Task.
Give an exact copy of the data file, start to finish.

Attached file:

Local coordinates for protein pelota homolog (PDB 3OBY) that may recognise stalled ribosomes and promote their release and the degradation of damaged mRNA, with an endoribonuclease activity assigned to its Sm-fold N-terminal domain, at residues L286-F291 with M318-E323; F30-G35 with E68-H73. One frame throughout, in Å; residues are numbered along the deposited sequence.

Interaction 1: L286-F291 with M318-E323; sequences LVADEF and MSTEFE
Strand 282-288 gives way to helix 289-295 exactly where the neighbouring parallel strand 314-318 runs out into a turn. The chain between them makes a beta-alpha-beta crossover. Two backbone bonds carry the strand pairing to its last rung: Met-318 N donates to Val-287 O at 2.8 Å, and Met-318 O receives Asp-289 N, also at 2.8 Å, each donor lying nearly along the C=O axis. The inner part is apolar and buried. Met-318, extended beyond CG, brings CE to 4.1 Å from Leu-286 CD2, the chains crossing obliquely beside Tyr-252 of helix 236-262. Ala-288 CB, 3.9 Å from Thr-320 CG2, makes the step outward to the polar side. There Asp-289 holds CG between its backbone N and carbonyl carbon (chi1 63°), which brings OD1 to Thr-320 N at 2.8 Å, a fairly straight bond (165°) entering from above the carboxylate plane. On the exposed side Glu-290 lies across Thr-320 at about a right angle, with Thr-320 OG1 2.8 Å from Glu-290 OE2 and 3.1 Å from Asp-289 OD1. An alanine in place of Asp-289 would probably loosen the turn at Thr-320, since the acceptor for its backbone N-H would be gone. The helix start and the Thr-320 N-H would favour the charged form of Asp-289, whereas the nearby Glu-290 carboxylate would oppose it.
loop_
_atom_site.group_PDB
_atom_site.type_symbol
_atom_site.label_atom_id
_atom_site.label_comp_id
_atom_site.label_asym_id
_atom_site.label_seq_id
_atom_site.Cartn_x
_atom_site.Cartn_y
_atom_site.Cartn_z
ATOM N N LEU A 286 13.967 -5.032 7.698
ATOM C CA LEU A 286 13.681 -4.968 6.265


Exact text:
Local coordinates for protein pelota homolog (PDB 3OBY) that may recognise stalled ribosomes and promote their release and the degradation of damaged mRNA, with an endoribonuclease activity assigned to its Sm-fold N-terminal domain, at residues L286-F291 with M318-E323; F30-G35 with E68-H73. One frame throughout, in Å; residues are numbered along the deposited sequence.

Interaction 1: L286-F291 with M318-E323; sequences LVADEF and MSTEFE
Strand 282-288 gives way to helix 289-295 exactly where the neighbouring parallel strand 314-318 runs out into a turn. The chain between them makes a beta-alpha-beta crossover. Two backbone bonds carry the strand pairing to its last rung: Met-318 N donates to Val-287 O at 2.8 Å, and Met-318 O receives Asp-289 N, also at 2.8 Å, each donor lying nearly along the C=O axis. The inner part is apolar and buried. Met-318, extended beyond CG, brings CE to 4.1 Å from Leu-286 CD2, the chains crossing obliquely beside Tyr-252 of helix 236-262. Ala-288 CB, 3.9 Å from Thr-320 CG2, makes the step outward to the polar side. There Asp-289 holds CG between its backbone N and carbonyl carbon (chi1 63°), which brings OD1 to Thr-320 N at 2.8 Å, a fairly straight bond (165°) entering from above the carboxylate plane. On the exposed side Glu-290 lies across Thr-320 at about a right angle, with Thr-320 OG1 2.8 Å from Glu-290 OE2 and 3.1 Å from Asp-289 OD1. An alanine in place of Asp-289 would probably loosen the turn at Thr-320, since the acceptor for its backbone N-H would be gone. The helix start and the Thr-320 N-H would favour the charged form of Asp-289, whereas the nearby Glu-290 carboxylate would oppose it.
loop_
_atom_site.group_PDB
_atom_site.type_symbol
_atom_site.label_atom_id
_atom_site.label_comp_id
_atom_site.label_asym_id
_atom_site.label_seq_id
_atom_site.Cartn_x
_atom_site.Cartn_y
_atom_site.Cartn_z
ATOM N N LEU A 286 13.967 -5.032 7.698
ATOM C CA LEU A 286 13.681 -4.968 6.265